International students are easy targets in this rarified environment. As a transient group they are not well positioned to become a political force or to create a lobby to speak for them. But importantly, they are less of a threat than other temporary visitors. Unlike tourists who enter countries and are impossible to track afterwards, international students are registered at an educational institution and entered into immigration databases.
International students are also particularly vulnerable to exploitation. They are subject to confusing and changing laws that they can only barely comprehend, evidenced in the debacle with the instructors at the Confucius Institutes. These students and scholars are likely to accept (and often pay for!) advice from others, who may not have the student’s best interests at heart. They are also less likely to know the rights and protection available to them in another country, raising concerns in Australia that the new work privileges will encourage unscrupulous employers to exploit this new class of foreign workers. Much as governments need to protect visa programmes from abuse, so students need to be protected from abusers.
The new ethos
The landscape of international higher education has changed in recent years and this contributes to the necessity of screening students more carefully.Some academic institutions rely on international students to balance the budget. At these institutions, international students have become a ‘cash cow’. Australia is the best example, with government policy for decades encouraging revenue generation through international endeavours.
While the US has no national policy concerning international ventures, several states – notably New York and Washington – have determined that income from international students should be an important part of a public institution’s financial strategy. At some institutions, international students now represent the difference between enrolment shortfalls and survival, due to changing demographics in their traditional student market.
It is worth noting that some receiving countries welcome international students without the same degree of ‘commercialization’. Canada, for example, while it does charge international students higher fees, permits highly skilled graduates from abroad to remain in the country after completing their studies. In the Canadian case, international students promise an influx of talent as well as additional revenue. Germany, Norway, and several other European countries do not charge fees to international students.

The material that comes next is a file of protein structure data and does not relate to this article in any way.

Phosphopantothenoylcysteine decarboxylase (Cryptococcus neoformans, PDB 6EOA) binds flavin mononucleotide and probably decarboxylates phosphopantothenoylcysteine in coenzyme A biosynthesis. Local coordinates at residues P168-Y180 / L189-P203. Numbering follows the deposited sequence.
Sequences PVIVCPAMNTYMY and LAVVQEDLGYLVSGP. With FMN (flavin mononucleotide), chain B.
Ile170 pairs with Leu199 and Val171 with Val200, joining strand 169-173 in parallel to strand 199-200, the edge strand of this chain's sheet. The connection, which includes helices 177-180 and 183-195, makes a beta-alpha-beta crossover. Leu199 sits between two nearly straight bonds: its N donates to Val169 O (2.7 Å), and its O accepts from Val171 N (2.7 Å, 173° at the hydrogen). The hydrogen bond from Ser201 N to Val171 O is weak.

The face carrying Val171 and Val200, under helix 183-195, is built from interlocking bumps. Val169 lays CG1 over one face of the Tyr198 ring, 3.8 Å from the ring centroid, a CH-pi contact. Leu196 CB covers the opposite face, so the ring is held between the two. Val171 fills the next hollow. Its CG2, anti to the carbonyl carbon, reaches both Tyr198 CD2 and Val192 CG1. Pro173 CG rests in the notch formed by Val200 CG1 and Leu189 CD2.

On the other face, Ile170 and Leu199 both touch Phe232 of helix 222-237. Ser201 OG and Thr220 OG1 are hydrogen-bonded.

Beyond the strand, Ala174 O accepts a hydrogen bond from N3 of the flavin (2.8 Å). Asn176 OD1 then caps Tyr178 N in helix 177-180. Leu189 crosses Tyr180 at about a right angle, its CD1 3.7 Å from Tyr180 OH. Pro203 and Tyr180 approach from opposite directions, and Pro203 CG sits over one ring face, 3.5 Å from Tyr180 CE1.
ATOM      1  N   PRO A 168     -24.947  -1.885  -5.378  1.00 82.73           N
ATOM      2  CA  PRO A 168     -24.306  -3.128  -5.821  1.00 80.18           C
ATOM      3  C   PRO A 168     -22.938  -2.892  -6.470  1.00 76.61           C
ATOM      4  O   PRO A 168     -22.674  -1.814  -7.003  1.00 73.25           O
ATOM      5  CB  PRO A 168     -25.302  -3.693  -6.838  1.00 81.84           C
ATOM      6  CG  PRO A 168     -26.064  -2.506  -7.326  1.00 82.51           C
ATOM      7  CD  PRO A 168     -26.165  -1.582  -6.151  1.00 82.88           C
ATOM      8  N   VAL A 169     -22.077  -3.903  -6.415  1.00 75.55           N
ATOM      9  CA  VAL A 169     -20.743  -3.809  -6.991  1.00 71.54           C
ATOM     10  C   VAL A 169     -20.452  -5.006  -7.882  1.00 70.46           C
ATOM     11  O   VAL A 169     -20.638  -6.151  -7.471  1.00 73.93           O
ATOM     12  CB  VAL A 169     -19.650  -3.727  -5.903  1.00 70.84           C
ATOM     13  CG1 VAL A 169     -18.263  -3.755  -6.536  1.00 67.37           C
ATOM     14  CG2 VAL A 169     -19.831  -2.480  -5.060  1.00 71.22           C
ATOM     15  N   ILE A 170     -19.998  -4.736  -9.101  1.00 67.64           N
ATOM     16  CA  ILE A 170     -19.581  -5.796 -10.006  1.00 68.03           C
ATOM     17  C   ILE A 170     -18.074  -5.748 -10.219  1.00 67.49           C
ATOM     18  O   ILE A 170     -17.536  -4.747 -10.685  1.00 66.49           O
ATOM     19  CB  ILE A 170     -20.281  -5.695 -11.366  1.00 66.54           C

Internationalisation has presented new opportunities for commercialisation in countries where institutions have a long history of autonomy. Institutional leaders who represent a new ethos, more attentive to revenue than to educational integrity or quality, are free to subsume various dimensions of the academic enterprise – including admissions, student supervision and degree qualifications – to the bottom line. This new ethos is evident where universities have outsourced overseas recruiting to agents and recruiters who are paid commissions for delivering applications and enrolling international students. Of course, the introduction of third-party recruiters adds another level of interaction between the university and the student, giving immigration authorities additional reason for concern about how students are screened for admission and visas.
Addressing the problem
The general reaction from the academic community has been negative to the imposition of additional governmental restrictions concerning overseas students and other aspects of international higher education. Few people acknowledge the seriousness of the problem and express concern that stricter immigration policies will reduce international enrolments and contribute to an ‘unwelcoming’ image overseas. The problem is that immigration and border enforcement agencies tend to respond by applying legal and bureaucratic rules that lack nuance.
Considering that the majority of the millions of internationally mobile students are qualified for the programmes where they are enrolled, and that they contribute intellectually as well as economically to the institutions that host them, dramatic changes in immigration should be contemplated carefully. When individuals enter a country in violation of immigration regulations, they are (and should be) subjected to sanctions. When institutions ignore rules or admit unqualified students, they should be subjected to penalties or legal action. In some cases, they are closed down. This is inevitable. In fact, governments do need to bring some additional discipline to the management of international higher education, particularly where financial interests may determine institutional policy and practice. But this needs to be done in a way that does not penalise everyone.
* Philip G Altbach is Monan professor and director of the Center for International Higher Education at Boston College in the United States. Liz Reisberg is a consultant on higher education.